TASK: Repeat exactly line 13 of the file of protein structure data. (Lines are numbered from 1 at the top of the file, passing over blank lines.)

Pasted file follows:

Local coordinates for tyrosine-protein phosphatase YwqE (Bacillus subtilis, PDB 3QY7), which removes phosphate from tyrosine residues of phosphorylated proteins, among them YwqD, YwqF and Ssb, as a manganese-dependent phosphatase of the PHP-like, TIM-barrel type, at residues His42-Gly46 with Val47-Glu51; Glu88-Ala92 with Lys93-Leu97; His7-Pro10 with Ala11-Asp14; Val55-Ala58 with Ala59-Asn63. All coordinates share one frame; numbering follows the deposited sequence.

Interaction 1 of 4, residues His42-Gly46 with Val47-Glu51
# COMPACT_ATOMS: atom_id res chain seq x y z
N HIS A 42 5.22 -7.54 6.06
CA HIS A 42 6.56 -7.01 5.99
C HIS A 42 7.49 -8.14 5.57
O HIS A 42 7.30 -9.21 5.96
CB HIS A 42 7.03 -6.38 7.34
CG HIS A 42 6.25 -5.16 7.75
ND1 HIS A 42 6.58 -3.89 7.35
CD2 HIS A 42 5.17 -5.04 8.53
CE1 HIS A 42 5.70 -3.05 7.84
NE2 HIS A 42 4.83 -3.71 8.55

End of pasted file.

NE2 HIS A 42 4.83 -3.71 8.55